Characterizing Exoplanet Meteorology from Thermal Phase Variations

Arthur Adams
Yale University
Friday, December 7, 2018
11:00 am
FRH 2139
Phase variations exhibited by extrasolar planets over their orbits encode valuable signatures of the global radiative properties and circulation of their atmospheres. The first step in understanding a planet's climate extremes is to understand the radiative forcing from its host star, which directly depends on its orbital motion and rotation.

We approach atmospheric modeling from two distinct perspectives which both consider broad effects of planetary orbits and rotation. In the first we consider Earth-sized ocean-covered planets, on extreme orbits which lead to drastic and rapid periodic changes in stellar forcing, and examine how the combination of these extreme orbits and their rates of rotation affect the predicted phase variations. In the second we analyze near-infrared full-orbit phase observations from the Spitzer Space Telescope, with a model that considers only the minimum physics needed to capture the major features. We demonstrate that not only a planet's rate of rotation, but also the orientation of its axis have major effects on the shape of the phase variations. Many extrasolar planets are thought to be significantly tilted, much like Uranus --- the stability of a severely tilted planet depends on the dynamics of the system and therefore offers intriguing predictions of not only properties of the observed planet, but of the system as a whole.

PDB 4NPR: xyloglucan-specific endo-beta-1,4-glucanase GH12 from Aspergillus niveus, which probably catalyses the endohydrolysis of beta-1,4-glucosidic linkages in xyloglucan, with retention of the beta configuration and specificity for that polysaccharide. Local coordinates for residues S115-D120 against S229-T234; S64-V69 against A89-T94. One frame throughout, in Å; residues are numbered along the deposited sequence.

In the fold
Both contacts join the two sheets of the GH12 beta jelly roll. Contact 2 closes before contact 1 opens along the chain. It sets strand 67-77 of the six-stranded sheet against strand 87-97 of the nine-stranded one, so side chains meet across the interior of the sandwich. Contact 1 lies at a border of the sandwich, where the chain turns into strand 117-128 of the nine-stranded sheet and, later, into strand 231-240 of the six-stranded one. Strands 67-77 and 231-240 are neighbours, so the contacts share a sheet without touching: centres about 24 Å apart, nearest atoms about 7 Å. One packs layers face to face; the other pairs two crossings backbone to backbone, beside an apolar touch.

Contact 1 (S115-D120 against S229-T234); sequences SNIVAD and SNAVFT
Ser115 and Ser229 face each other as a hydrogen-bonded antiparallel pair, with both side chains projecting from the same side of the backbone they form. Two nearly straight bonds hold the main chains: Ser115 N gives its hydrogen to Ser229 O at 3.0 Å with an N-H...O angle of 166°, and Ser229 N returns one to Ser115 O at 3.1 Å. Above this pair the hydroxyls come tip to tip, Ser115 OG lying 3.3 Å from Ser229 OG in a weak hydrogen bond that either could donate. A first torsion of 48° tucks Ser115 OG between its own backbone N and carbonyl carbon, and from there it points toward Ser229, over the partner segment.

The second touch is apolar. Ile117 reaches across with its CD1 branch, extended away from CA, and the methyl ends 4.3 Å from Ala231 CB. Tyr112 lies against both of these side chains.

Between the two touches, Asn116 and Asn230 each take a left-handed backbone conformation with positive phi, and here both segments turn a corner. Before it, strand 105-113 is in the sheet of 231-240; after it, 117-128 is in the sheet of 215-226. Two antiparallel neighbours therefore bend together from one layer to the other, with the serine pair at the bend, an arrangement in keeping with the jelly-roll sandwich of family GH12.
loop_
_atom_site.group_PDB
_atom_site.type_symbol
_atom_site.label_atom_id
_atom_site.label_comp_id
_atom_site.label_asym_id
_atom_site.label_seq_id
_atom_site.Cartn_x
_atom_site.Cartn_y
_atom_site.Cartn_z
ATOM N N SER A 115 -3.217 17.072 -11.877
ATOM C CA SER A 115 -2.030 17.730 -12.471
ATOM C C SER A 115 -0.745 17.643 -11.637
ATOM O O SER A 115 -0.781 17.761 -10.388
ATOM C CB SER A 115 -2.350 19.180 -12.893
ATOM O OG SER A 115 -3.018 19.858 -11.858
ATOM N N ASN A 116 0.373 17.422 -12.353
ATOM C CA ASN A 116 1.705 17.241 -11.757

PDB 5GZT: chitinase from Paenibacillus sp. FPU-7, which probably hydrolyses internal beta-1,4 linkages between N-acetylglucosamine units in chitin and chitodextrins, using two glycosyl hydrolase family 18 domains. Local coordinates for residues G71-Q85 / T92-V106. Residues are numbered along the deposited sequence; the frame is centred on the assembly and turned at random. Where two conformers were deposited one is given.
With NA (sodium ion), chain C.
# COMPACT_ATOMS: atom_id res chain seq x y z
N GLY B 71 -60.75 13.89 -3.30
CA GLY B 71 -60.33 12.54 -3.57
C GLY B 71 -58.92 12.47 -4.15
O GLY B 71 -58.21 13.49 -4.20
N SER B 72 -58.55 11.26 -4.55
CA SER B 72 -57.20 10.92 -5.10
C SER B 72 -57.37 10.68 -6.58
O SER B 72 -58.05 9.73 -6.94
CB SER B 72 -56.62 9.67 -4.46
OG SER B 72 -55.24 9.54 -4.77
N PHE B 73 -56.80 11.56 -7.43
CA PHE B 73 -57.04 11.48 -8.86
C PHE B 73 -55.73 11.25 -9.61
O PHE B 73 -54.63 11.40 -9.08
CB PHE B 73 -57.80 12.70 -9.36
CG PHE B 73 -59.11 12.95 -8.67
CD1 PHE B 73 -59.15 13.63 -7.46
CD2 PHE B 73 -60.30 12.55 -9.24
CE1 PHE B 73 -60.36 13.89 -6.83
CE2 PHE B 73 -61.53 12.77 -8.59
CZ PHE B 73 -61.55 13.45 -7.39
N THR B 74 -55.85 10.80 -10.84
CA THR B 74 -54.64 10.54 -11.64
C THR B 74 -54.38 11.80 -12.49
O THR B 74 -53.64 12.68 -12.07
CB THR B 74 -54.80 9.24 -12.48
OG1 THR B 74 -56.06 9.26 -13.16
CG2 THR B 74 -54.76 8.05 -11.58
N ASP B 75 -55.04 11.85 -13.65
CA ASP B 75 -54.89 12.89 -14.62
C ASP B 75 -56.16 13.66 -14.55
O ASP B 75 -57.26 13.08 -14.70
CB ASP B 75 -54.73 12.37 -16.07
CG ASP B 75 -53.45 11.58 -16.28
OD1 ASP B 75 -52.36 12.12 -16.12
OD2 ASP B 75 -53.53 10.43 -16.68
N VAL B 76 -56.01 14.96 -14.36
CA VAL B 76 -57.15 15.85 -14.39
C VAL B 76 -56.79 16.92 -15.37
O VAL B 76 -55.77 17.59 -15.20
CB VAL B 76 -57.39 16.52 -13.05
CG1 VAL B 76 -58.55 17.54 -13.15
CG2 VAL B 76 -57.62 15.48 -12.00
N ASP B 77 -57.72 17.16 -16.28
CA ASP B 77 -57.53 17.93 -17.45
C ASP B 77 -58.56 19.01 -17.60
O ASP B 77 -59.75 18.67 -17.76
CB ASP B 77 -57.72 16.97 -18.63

Speaker Bio:

Arthur Adams is a PhD student in the astronomy department at Yale University, working with Professor Greg Laughlin. He is primarily interested in characterizing exoplanets and their atmospheres, as well as astrobiology. His current projects explore the theoretical modeling of exoplanet atmospheres, using anything from simple radiative models to sophisticated global climate models.

Before his time at Yale, Arthur studied physics and music at Brown University, and then went on to San Francisco State University for a master's in physics, where he worked with Professor Stephen Kane on research in exoplanet statistics.

Aomawa Shields